Spit on for revealing her trauma — bitter, partisan reactions to AOC are proof American politics has lost its way
An unconscionable moral rot has infected America deep in its core
On Monday night, nearly a month after Trump-supporting insurrectionists stormed the U.S. Capitol looking to overturn a democratic election and, in some cases, kill U.S. lawmakers, New York Rep. Alexandria Ocasio-Cortez took to Instagram Live to share her harrowing account of that day.
Traumatized not only by the close encounter with people who were there to harm her but also the PTSD she suffers as a result of a previous sexual assault, Ocasio-Cortez said that as she hid in another congresswoman’s office, she thought she was going to die.
“I felt that if this was the journey that my life was taking, that, I felt that things were going to be OK, and that, you know, I had fulfilled my purpose.”
She was inarguably right to be terrified. Terrorism was, in part, the goal of the Capitol insurrection. Last month, in fact, a 34-year-old Texan named Garret Miller was arrested for taking part in the riot and posting violent threats online, including a tweet that simply said, “Assassinate AOC.”
But to the many on the right who have told her and other Democrats to “move on” from those events, Ocasio-Cortez says they were “using the same tactics of every other abuser who just tells you to move on.” Just a cursory scroll through Twitter in the wake of her powerful testimony proves her point.
“This is a masterclass in emotional manipulation,” says journalist Michael Tracey.
“Only AOC can make the Capitol riots all about herself,” tweets Breanna Morello.
“Members of congress lie, including AOC. Especially AOC,” says Austin Petersen.
“All this tells us is that AOC is not emotionally prepared to be in Congress or any other form of leadership. She wants to be coddled,” according to RBPundit.
Sadly, this is not surprising. In the ugly, divisive and tribal political hellscape in which we are currently living, AOC is a reviled figure on the right — ergo we shouldn’t expect even the revelation that she’d been sexually assaulted, or that she was fearing for her life on Jan. 6, cowering in a closet and wondering aloud if she’ll live to be a mother one day, to be met with basic decency or empathy by some hardened partisans who see only enemy avatars, not actual people.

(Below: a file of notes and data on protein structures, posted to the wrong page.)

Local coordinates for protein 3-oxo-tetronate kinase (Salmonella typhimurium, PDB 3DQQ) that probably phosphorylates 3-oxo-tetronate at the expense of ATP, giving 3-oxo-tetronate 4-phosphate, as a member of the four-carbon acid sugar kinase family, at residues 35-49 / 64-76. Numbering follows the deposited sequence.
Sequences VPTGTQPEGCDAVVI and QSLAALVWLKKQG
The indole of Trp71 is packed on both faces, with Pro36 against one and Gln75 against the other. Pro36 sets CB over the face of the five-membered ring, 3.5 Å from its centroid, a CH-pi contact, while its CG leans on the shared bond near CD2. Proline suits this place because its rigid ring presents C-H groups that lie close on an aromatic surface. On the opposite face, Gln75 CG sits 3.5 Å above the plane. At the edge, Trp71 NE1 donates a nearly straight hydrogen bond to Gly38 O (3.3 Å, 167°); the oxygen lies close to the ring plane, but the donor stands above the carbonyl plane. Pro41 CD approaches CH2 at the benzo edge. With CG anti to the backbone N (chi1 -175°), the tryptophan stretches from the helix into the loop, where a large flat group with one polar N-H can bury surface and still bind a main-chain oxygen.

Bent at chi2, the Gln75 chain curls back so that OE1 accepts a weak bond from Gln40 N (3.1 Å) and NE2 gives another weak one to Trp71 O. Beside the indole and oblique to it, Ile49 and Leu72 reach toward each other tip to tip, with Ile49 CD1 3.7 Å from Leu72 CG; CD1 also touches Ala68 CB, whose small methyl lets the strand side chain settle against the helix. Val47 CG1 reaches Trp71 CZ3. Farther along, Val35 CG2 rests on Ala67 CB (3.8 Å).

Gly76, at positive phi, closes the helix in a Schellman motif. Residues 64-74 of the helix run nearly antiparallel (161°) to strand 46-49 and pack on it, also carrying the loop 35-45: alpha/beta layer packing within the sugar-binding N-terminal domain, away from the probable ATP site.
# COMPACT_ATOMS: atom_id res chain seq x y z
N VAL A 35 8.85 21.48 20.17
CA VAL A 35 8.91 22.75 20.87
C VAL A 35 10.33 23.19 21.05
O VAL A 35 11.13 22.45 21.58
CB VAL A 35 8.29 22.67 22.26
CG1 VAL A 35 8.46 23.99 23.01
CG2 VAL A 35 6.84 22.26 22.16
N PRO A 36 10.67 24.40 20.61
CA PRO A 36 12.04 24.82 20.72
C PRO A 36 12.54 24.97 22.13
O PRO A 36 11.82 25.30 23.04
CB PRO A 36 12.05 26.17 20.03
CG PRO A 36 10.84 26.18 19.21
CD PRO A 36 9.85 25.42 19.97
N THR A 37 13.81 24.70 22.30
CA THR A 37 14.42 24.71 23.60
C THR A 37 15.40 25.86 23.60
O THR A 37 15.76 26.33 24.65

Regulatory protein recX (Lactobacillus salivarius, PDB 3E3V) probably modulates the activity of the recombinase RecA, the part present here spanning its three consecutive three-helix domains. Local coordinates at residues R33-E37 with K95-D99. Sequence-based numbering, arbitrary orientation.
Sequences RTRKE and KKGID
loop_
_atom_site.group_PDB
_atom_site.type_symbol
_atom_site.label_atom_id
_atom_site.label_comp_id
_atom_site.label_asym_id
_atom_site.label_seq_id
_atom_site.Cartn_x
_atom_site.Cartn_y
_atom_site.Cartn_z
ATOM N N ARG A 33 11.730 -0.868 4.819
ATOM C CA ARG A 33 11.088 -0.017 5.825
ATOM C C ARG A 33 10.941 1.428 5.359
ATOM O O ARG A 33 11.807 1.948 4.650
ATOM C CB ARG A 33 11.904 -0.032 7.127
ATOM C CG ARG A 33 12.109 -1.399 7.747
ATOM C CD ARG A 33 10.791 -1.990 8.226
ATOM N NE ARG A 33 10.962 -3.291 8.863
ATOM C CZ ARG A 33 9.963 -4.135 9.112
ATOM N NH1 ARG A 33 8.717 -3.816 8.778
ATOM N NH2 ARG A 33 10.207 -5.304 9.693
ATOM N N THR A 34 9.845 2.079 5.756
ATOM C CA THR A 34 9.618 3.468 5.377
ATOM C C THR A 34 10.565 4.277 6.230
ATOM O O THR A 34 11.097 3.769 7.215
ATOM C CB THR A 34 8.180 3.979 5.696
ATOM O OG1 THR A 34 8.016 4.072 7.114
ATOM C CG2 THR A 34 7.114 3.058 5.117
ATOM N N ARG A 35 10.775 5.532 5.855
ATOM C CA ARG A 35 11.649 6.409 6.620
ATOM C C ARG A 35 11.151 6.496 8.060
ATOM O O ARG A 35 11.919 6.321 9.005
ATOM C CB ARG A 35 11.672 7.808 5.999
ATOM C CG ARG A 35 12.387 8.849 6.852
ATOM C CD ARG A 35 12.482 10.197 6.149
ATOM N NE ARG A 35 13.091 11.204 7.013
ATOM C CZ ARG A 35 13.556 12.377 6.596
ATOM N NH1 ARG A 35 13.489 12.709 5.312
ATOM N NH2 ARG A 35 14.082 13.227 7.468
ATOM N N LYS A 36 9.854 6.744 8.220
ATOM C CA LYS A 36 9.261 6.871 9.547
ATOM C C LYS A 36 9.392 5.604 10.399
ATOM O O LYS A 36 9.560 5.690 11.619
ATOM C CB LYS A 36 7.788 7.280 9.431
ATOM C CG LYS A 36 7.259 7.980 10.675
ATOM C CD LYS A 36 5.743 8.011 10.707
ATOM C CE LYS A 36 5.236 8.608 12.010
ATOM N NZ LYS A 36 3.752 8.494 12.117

The rioters who breached the Capitol — the ones who shouted “hang Mike Pence,” the women who went looking for Speaker Nancy Pelosi to “shoot her in the friggin’ brain,” the man who beat a police officer with an American flag, another who attacked a police officer with a hockey stick, another who etched “Murder the Media” into a door inside the building, the people who planted pipe bombs around Washington, D.C., that day, the ones who marched swastikas into the people’s house, the ones who carried Confederate flags and white pride signs — they weren’t thinking about the people in that building, only their own hate.
They weren’t thinking about moms and dads, daughters and sons, grandparents and grandchildren in that building when they went looking for scalps. They didn’t see officer Brian Sicknick as Charles and Gladys’ son, or Ken and Craig’s brother, when they killed him with a fire extinguisher. They didn’t see Nancy Pelosi as Bella’s grandma, or Mike Pence as Charlotte’s dad.
The Republican lawmakers like Sens. Ted Cruz and Josh Hawley, and Rep. Marjorie Taylor Greene, who taunted their supporters into fighting the election results, hyping baseless claims of fraud and “stolen” elections, weren’t thinking about the people on the other side of the anger they were stoking. They weren’t thinking about the human cost of all that frothing, fearmongering and incitement. Remarkably and chillingly, they don’t appear to be even now, as they continue to spread the lies.
And Trump — who for years made a name pitting Americans against each other, telling anyone who would listen that all their problems were caused by people who didn’t look like them, waging war on enemies both real and imaginary, lying to his own followers, fanning their conspiracy theories, convincing them to go to war for him, to kill for him, to die for him — he didn’t care about the people who would do just that and lose everything in the process.
This kind of unconscionable moral rot has infected America deep in its core. It’s in our partisan politics, our self-destructive culture wars, our hysterical media and our addiction to hate.
It’s in the reactions to Ocasio-Cortez’s moving account of her trauma: “move on,” “she’s lying,” “she just wants attention.” Is it that impossible to separate her politics from her person?
It’s becoming clearer with every passing day that amid all the things posing an imminent threat to our way of life — disease, climate change, war — it’s truly our inability to see each other as people before politics that’s going to destroy us.
S.E. Cupp is the host of “S.E. Cupp Unfiltered” on CNN.